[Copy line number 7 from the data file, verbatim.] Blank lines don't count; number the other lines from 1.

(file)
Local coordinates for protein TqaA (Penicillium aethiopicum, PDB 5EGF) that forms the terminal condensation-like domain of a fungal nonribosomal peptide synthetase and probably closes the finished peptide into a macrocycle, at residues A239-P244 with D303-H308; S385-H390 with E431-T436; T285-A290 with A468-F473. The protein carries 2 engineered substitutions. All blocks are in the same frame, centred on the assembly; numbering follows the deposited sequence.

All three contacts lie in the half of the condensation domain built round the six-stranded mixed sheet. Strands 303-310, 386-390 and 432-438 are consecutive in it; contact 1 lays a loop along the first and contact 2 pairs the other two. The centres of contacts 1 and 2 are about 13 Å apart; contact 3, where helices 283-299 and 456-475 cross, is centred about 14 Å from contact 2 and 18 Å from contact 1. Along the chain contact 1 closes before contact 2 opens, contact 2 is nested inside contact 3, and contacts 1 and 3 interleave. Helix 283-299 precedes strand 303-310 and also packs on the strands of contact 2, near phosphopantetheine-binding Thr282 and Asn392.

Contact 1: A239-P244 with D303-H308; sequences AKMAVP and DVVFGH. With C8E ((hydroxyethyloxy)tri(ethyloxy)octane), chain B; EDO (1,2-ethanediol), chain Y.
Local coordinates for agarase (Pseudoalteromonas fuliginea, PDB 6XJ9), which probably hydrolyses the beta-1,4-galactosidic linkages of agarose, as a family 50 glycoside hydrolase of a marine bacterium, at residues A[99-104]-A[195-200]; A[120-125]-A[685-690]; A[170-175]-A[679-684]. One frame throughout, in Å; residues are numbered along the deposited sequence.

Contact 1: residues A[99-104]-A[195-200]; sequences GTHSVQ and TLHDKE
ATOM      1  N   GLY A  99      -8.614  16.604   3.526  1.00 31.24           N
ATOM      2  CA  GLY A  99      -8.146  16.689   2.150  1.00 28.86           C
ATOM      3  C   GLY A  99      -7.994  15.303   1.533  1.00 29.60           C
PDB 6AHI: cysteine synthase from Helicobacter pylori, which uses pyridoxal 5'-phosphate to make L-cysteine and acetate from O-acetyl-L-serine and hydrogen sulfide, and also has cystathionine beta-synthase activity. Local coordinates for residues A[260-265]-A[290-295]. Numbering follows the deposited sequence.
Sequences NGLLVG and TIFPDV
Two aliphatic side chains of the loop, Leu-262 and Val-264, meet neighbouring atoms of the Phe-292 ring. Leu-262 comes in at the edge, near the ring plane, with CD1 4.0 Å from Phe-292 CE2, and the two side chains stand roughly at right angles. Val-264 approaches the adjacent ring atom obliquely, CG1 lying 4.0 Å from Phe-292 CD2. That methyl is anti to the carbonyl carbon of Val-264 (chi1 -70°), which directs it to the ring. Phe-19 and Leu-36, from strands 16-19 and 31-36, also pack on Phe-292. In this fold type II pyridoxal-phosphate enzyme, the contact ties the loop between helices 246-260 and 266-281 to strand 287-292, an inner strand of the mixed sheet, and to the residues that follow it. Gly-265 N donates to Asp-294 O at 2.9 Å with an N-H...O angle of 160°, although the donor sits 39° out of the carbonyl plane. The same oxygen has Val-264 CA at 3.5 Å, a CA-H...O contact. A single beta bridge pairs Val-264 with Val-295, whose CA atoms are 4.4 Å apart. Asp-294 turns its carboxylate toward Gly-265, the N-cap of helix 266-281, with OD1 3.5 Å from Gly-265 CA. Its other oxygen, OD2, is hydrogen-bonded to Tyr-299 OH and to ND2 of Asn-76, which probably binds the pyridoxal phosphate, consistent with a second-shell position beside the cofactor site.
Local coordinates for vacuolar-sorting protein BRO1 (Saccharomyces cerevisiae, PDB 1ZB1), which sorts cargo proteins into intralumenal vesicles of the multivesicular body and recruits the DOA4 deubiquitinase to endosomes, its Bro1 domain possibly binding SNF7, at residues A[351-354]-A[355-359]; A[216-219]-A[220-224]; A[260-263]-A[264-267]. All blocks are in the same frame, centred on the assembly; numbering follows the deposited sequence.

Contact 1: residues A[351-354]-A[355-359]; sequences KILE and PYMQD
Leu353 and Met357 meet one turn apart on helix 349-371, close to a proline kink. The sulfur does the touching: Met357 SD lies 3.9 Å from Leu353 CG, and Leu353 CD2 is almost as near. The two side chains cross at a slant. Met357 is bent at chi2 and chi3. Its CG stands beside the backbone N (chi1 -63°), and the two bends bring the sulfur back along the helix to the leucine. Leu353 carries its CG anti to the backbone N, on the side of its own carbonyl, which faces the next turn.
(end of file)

ATOM      2  CA  GLY A  99      -8.146  16.689   2.150  1.00 28.86           C